Arizona Republic story, supra. The story also says that Alavi bought a “one-way ticket to Tehran” on August 9 and his last day with the nuclear plant was August 14. It says he left the country two days later with his wife; that October, the 3KeyMaster “software system was accessed from a person using the Palo Verde user ID in Tehran.” Arizona Republic story, supra. It says the company which makes the software – "Western Services" of Maryland -- “had no idea Alavi had resigned from Palo Verde and did not try to restrict his access” to the software. According to the Arizona Republic story, no one from the plant told Western Services that “Alavi had quit his job at the power plant” and/or instructed the “software company to remove Alavi's user name or password from the company's Web site.” It says the FBI arrested Alavi in Los Angeles in April of 2007; he’s apparently been in custody since.

That’s a lot of background, but I think we need it to analyze the count this post is about. I quoted the allegations in Count 2 above; it charges Alavi with violating 18 U.S. Code § 2314, which provides as follows:

`[W]hoever transports, transmits or transfers in interstate or foreign commerce any goods, wares, merchandise, securities or money, of the value of $5,000 of more, knowing the same to have been stolen, converted, or taken by fraud [commits a crime].’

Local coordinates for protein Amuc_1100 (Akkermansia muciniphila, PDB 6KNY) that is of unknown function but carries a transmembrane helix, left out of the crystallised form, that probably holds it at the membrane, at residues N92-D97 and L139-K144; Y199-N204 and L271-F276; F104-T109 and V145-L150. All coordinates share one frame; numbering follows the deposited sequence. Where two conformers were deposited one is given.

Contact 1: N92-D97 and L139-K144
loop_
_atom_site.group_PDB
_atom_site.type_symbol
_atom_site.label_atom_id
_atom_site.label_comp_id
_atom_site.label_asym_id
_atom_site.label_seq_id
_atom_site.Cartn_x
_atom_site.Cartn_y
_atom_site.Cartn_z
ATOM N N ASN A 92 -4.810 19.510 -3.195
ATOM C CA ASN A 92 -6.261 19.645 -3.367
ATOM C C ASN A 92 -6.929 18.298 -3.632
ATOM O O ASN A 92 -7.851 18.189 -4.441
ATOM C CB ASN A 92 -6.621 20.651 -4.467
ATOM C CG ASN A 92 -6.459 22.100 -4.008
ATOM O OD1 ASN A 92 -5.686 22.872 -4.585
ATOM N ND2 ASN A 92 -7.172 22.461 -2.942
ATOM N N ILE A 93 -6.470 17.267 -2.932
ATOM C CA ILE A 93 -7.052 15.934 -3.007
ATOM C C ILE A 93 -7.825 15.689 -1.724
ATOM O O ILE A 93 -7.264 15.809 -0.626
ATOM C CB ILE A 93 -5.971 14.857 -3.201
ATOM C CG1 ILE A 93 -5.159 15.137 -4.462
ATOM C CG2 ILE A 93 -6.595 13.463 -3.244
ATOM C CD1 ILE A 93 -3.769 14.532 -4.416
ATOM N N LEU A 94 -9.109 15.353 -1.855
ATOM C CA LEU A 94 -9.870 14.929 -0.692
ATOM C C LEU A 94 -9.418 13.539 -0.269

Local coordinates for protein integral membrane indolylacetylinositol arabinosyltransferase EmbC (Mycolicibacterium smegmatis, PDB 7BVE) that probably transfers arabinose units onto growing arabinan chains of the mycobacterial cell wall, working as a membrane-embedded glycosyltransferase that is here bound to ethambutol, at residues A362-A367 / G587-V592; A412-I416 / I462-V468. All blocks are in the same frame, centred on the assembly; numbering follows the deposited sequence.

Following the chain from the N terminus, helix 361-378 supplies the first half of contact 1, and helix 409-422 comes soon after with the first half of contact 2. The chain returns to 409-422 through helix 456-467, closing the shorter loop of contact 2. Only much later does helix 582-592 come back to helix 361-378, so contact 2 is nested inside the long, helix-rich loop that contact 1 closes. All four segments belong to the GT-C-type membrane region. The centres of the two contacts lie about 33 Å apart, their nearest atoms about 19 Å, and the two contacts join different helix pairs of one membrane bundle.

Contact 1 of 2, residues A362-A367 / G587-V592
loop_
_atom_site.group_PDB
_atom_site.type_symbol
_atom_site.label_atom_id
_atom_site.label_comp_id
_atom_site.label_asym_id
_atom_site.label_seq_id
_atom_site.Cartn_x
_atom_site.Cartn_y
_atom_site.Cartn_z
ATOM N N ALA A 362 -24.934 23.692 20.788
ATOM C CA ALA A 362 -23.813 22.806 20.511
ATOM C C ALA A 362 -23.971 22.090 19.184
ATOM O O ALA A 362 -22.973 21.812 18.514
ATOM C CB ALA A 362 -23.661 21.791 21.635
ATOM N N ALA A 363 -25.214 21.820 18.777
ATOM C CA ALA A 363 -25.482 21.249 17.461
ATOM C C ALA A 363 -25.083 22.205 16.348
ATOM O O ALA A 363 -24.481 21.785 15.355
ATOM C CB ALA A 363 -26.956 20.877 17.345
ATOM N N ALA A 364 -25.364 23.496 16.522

U.S. v. Alavi, 2008 WL 1971391 (U.S. District Court for the District of Arizona 2008). In 2008, Alavi filed a motion to dismiss Count 2 of the superseding indictment; this opinion contains the federal district judge’s ruling on the motion to dismiss.

Alavi argued that “computer software is not `goods, wares, merchandise, securities or money’ and is therefore not covered by” § 2314. U.S. v. Alavi, supra. He relied on the U.S. Supreme Court’s decision in Dowling v. U.S., 473 U.S. 207 (1985). Paul Dowling was convicted of violating 18 U.S. Code § 2314 based on his involvement with six

shipments of bootleg phonorecords from Los Angeles to Baltimore and two shipments from Los Angeles to Miami. . . . [E]ach shipment included thousands of albums, each album contained performances of copyrighted musical compositions for the use of which no licenses had been obtained nor royalties paid, and the value of each shipment attributable to copyrighted material exceeded the statutory minimum [under § 2314].

U.S. v. Dowling, supra. Dowling appealed his conviction, and won. After reviewing the language and legislative history of § 2314, the Supreme Court held that interfering with